A wrongful death lawsuit filed by the parents of Harry Dunn, who police say died after being hit by a vehicle driven by the wife of a U.S. diplomat, will proceed in Virginia, a federal judge ruled Tuesday. The driver, Anne Sacoolas, had asked the judge to dismiss the U.S. case to compel Dunn’s family to pursue the lawsuit in U.K. courts.
Sacoolas has admitted to driving on the wrong side of the road when her SUV struck Dunn, who was 19. But she has also claimed diplomatic immunity in Dunn’s death.
Dunn’s family filed the lawsuit against Sacoolas and her husband, Jonathan, in September, seeking a jury trial. They accuse Anne Sacoolas not only of causing Harry Dunn’s death but also of failing to call the police or an ambulance. They also say she fled to the U.S. less than a month after the incident, despite promising to cooperate with the British police investigation — an inquiry that later resulted in a criminal charge.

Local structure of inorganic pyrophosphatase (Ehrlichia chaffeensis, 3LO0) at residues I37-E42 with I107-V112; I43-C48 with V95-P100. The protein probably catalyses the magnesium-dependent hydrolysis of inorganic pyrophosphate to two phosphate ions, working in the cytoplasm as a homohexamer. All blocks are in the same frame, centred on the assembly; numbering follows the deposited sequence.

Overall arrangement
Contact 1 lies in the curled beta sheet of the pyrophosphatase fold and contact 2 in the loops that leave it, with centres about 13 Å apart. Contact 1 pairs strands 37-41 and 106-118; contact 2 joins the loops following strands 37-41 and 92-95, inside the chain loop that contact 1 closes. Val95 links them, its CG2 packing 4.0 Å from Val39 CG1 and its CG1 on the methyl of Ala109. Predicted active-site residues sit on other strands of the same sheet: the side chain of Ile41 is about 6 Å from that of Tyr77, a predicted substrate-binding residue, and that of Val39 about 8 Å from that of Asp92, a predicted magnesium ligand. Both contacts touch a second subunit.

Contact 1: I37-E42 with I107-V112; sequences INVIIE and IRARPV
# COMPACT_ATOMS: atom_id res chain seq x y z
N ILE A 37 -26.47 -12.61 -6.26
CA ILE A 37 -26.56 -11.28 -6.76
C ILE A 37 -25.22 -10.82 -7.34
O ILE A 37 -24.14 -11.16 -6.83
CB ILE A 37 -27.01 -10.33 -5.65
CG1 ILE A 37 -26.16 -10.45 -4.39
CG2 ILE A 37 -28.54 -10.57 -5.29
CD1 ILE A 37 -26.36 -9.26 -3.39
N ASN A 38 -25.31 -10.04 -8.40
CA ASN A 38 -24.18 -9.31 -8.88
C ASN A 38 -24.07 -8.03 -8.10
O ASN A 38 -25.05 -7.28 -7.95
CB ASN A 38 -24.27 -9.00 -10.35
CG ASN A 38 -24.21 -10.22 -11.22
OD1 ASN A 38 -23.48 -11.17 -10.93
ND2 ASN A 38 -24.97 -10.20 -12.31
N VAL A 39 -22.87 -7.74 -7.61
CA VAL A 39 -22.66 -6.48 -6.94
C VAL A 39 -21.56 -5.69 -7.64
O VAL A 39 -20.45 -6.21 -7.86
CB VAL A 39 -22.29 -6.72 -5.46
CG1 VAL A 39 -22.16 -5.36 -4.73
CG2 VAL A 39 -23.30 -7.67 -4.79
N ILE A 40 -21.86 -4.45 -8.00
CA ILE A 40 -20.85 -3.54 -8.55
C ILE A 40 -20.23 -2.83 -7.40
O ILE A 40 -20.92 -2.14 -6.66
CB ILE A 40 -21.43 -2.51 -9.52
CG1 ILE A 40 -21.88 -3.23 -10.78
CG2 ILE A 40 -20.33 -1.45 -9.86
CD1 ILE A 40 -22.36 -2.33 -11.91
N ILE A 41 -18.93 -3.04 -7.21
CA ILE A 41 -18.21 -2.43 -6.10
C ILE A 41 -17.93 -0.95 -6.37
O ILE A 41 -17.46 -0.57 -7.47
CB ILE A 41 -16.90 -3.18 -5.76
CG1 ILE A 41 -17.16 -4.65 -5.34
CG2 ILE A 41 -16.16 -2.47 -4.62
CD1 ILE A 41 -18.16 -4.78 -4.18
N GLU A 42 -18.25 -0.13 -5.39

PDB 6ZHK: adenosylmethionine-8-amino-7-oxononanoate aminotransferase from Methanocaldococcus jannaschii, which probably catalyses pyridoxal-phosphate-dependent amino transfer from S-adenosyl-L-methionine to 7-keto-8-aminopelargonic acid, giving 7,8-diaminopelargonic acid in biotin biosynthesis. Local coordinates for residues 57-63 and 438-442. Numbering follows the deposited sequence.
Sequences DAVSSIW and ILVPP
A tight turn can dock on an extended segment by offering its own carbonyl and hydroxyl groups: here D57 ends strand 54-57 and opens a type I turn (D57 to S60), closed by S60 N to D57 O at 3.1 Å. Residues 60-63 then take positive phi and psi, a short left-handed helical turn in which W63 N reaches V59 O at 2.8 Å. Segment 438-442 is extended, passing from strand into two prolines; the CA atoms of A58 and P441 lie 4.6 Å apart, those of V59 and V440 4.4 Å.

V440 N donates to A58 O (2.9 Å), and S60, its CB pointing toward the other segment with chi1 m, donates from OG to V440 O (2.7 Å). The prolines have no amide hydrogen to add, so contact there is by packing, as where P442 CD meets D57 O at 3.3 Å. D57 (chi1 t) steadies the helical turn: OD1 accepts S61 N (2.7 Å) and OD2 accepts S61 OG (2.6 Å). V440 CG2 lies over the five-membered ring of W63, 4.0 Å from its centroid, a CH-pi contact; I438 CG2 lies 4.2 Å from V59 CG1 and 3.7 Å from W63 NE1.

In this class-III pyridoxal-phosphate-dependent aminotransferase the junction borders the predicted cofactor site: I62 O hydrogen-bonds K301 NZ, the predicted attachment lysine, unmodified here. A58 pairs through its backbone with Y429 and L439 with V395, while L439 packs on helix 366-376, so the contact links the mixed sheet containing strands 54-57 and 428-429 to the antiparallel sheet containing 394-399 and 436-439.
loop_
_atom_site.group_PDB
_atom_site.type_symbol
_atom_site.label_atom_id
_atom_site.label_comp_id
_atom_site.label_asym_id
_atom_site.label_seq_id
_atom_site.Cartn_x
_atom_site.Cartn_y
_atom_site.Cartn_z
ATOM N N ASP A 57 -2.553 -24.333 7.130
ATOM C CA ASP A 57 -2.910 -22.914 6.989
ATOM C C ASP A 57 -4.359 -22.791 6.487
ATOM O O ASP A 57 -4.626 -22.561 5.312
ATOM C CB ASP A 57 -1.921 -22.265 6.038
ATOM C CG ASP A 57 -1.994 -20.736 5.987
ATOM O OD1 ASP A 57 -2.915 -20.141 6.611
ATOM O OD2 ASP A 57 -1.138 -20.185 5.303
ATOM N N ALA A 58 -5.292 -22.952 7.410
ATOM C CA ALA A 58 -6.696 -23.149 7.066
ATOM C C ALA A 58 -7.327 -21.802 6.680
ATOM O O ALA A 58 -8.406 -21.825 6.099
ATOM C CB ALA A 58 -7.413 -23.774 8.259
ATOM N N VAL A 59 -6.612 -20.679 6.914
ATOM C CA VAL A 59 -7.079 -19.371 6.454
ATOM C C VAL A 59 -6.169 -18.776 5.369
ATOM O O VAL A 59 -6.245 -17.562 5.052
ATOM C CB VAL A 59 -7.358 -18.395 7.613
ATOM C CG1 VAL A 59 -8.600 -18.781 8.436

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Because Sacoolas has refused to return to the U.K. for either depositions or a trial and because the U.S. has refused a request to extradite her, the Dunns say their only option was to file the lawsuit in Virginia.
In response, the Sacoolases asked a federal court to dismiss the case, saying the matter should be resolved in the U.K. instead. And the couple says that because the two of them view the case as centering on civil damages related to a wrongful death, their presence would not be required in a British court.
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Senior U.S. District Judge T.S. Ellis III denied the Sacoolases’ motion to dismiss the case in Virginia, citing “an obvious inconsistency” in the defendants’ position regarding the venue and the circumstances. He also said there could well be a need for Anne Sacoolas to testify in court, and he noted that it’s not clear how she would do that if the lawsuit were filed in the U.K. instead of in the United States.